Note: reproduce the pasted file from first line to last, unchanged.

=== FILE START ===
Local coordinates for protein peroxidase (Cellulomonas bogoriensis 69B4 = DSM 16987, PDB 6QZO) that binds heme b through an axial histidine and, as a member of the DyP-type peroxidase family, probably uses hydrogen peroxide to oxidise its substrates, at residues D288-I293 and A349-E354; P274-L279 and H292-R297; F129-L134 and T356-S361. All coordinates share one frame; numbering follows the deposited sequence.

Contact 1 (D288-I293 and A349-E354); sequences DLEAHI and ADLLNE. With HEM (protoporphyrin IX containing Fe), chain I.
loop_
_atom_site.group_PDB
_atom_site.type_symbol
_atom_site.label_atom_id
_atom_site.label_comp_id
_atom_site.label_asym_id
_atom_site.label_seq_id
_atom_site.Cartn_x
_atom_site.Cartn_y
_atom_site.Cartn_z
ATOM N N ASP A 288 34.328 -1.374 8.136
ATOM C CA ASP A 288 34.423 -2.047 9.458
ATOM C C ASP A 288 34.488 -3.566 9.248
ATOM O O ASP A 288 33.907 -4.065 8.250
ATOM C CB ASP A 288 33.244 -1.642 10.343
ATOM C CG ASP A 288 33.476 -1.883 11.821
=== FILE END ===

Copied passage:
Local coordinates for protein peroxidase (Cellulomonas bogoriensis 69B4 = DSM 16987, PDB 6QZO) that binds heme b through an axial histidine and, as a member of the DyP-type peroxidase family, probably uses hydrogen peroxide to oxidise its substrates, at residues D288-I293 and A349-E354; P274-L279 and H292-R297; F129-L134 and T356-S361. All coordinates share one frame; numbering follows the deposited sequence.

Contact 1 (D288-I293 and A349-E354); sequences DLEAHI and ADLLNE. With HEM (protoporphyrin IX containing Fe), chain I.
loop_
_atom_site.group_PDB
_atom_site.type_symbol
_atom_site.label_atom_id
_atom_site.label_comp_id
_atom_site.label_asym_id
_atom_site.label_seq_id
_atom_site.Cartn_x
_atom_site.Cartn_y
_atom_site.Cartn_z
ATOM N N ASP A 288 34.328 -1.374 8.136
ATOM C CA ASP A 288 34.423 -2.047 9.458
ATOM C C ASP A 288 34.488 -3.566 9.248
ATOM O O ASP A 288 33.907 -4.065 8.250
ATOM C CB ASP A 288 33.244 -1.642 10.343
ATOM C CG ASP A 288 33.476 -1.883 11.821